Have you ever felt unjustly accused or misunderstood? Or perhaps you’ve formed premature opinions of others that aren’t based on truth. Is your co-worker stand-offish? Maybe she’s dealing with difficult personal matters you know nothing about. Is your spouse non-talkative? Maybe he’s weighing a challenging business decision he doesn’t know how to handle. We could save ourselves a lot of relational strife if we would stop summing each other up without really knowing all the facts. It’s easy to make false assumptions and label someone wrongly which gets in the way of real love and acceptance.
You might have noticed children rarely jump to false accusations, but, they take in the facts first. They innocently offer an abundant amount of unconditional love
and acceptance. They believe the best in people.
With my spouse, friends, children and co-workers…I believe their intentions are good. Were they trying to be rude, selfish, or disrespectful? I know I come off that way sometimes, but, it wasn’t my intention to hurt them. So, shouldn’t I take a deep breath and try to understand where they are coming from?
Asking questions can be very encouraging. Try to see it from their perspective, clarify what they meant, and work at resolving the issue. If both parties extend grace, apologize when needed, and offer a heart of forgiveness it will help wipe the slate clean.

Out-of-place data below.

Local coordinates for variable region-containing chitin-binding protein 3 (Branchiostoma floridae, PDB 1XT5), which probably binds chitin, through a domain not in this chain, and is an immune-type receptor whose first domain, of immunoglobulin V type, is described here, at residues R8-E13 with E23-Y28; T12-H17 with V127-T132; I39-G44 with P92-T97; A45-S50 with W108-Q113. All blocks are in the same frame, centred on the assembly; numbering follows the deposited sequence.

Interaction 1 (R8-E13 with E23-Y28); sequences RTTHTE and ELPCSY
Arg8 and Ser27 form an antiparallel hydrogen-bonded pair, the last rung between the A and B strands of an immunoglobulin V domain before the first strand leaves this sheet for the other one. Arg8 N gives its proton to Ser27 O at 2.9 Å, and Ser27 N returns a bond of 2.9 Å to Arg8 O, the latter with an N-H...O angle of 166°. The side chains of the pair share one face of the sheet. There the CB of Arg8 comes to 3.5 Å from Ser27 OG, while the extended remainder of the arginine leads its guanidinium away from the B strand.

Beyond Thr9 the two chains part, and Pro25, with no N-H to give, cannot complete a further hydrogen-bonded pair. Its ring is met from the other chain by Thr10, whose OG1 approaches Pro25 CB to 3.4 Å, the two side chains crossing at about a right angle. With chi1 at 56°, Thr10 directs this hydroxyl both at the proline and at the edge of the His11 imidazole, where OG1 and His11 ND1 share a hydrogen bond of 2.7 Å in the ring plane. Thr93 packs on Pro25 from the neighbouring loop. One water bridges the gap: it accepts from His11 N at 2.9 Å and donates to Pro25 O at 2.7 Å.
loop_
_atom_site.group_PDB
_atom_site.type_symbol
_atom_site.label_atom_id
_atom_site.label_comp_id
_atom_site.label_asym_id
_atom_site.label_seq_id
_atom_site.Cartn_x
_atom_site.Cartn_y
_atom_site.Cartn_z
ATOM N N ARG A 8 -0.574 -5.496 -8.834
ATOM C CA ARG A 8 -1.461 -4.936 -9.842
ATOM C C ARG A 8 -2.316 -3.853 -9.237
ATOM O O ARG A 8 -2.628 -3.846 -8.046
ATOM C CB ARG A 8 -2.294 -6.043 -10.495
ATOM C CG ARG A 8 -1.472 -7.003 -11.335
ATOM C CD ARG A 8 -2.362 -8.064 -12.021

You matter. If we are to create loving homes where our family and friends feel valued and secure, then we need to get this basic principle right. It’s not as basic as we think. Fractured relationships abound. We all care about creating nurturing surroundings where our children thrive and grow up to invest in the next generation. Taking offense, or harboring it, undermines the loving environment we’re trying to create. I want you to thrive, my family to thrive, and my co-workers to thrive. Join me in assuming the best and working out the rest!
“Be the change that you want to see in the world.” Mohandas Ghandi
Stephanie Allen is Co-founder and President of Dream Dinners and a New York Times best-selling co-author of The Hour that Matters Most. Naturally a visionary and optimist, Stephanie hopes to inspire America through her nurturing voice of encouragement, assuring families…
“You’re doing a great job!”